“Today has finally arrived! It’s been difficult for the people of Wuhan,” some commenters write.

According to China’s official statistics, that are disputed, over 3330 people have died from the new coronavirus since its outbreak; 80% of these fatal cases were reported in Wuhan. On April 6, authorities claimed that for the first time since the virus outbreak, there were zero new COVID-19 deaths.

Some state media, including People’s Daily, report that the reopening of restaurants and food shops is going smoothly in the city, as people – for the first time since January – are back to buying pan-fried dumplings and noodles from their favorite vendors.

Meanwhile, the fact that the traffic in some Wuhan areas is back to being somewhat congested is something that is widely celebrated on social media.

Some call the mild traffic congestions “great”, viewing it as a sign that the city is coming back to life again after practically turning into a ghost town for all these weeks.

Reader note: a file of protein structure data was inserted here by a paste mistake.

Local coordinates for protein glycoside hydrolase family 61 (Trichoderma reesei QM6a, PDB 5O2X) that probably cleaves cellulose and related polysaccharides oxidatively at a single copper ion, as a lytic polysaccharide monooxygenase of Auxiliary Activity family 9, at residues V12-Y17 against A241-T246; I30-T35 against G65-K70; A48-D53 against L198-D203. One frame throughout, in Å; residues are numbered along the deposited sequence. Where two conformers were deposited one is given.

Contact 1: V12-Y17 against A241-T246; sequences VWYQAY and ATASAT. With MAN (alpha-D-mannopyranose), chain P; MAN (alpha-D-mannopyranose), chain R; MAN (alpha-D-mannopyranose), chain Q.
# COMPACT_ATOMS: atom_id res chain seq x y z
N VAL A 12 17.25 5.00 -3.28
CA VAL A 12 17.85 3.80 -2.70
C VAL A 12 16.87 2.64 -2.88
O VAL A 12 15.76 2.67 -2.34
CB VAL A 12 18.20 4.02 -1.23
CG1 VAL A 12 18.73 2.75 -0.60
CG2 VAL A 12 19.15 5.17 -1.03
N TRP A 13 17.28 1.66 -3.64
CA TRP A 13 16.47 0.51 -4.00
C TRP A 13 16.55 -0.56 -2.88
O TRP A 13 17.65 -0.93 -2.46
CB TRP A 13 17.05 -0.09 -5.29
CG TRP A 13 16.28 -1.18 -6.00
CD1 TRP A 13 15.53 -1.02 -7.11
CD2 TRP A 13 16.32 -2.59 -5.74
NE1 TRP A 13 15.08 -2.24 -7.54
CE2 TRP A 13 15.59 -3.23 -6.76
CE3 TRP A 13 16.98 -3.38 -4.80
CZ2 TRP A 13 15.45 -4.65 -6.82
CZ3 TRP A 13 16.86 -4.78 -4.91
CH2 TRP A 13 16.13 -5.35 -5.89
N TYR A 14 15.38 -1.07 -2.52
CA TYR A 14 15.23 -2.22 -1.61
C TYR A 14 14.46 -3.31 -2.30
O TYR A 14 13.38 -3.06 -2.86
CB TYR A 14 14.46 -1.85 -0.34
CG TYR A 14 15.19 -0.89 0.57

“I hated traffic jams before, now it makes me happy to see them,” one Weibo commenter writes.

“I won’t complain about congested traffic again, because it’s a sign the streets are flourishing,” another Weibo user posted.

While netizens and media outlets are celebrating the end of the lockdown, several Chinese media accounts also remind people on social media that although the ban has been lifted, people still need to be vigilant and refrain from gathering in groups and standing close to each other.

For more COVID-19 related articles, please click here.

By Manya Koetse (@manyapan)
Follow @whatsonweibo

Spotted a mistake or want to add something? Please let us know in comments below or email us. First-time commenters, please be patient – we will have to manually approve your comment before it appears.

©2020 Whatsonweibo. All rights reserved. Do not reproduce our content without permission – you can contact us at info@whatsonweibo.com.